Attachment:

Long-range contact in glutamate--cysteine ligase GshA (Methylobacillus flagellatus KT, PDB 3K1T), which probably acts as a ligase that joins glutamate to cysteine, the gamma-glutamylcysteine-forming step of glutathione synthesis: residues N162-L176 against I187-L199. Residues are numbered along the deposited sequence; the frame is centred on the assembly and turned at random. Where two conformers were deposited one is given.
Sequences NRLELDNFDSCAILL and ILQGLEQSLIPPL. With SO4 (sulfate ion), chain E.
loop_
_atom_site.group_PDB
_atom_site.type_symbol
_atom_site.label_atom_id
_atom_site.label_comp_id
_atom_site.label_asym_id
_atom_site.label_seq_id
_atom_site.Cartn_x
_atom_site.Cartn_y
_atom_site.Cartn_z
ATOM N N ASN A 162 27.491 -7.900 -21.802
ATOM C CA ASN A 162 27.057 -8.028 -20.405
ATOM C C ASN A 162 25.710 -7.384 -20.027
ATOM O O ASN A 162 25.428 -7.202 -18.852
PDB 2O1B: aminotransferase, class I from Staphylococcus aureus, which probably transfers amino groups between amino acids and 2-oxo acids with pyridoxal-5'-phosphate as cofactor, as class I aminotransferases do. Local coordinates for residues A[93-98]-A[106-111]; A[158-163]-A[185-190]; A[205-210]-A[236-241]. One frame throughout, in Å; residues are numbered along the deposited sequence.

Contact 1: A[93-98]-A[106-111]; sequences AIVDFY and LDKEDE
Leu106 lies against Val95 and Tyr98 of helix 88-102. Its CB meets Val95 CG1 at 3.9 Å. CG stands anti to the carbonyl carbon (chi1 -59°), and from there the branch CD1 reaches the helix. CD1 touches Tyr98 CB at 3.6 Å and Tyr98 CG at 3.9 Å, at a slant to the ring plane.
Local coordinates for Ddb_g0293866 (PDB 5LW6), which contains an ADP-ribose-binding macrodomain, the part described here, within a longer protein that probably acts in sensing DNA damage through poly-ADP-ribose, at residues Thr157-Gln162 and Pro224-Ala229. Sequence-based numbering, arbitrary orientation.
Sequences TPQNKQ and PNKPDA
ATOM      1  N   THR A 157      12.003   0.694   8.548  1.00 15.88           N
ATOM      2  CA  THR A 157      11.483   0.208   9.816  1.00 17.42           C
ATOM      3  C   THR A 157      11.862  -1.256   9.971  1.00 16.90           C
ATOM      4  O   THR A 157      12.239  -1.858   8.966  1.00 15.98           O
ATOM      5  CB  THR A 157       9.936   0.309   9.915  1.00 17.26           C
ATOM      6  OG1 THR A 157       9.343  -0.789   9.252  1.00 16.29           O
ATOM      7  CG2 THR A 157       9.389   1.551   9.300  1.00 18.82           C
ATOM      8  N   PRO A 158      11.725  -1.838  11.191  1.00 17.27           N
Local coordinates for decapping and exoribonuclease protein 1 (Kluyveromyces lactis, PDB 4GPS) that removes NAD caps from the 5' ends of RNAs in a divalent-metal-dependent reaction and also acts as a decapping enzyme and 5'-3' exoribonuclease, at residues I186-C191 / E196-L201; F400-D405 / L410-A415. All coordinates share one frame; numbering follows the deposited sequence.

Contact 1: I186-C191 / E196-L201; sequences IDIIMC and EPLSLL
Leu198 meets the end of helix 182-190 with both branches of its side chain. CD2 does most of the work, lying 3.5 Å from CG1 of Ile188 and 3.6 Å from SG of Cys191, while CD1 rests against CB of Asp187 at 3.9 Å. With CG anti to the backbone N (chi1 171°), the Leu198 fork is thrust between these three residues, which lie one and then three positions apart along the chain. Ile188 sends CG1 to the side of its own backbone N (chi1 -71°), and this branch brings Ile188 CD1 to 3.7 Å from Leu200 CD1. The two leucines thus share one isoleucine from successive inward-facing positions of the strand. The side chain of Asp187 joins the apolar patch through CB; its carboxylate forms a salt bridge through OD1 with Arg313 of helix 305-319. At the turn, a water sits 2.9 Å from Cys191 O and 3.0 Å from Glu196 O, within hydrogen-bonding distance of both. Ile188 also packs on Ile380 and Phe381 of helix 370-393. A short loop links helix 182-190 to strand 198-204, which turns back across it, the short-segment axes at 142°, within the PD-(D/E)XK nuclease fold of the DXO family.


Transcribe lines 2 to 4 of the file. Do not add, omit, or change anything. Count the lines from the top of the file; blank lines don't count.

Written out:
Sequences NRLELDNFDSCAILL and ILQGLEQSLIPPL. With SO4 (sulfate ion), chain E.
loop_
_atom_site.group_PDB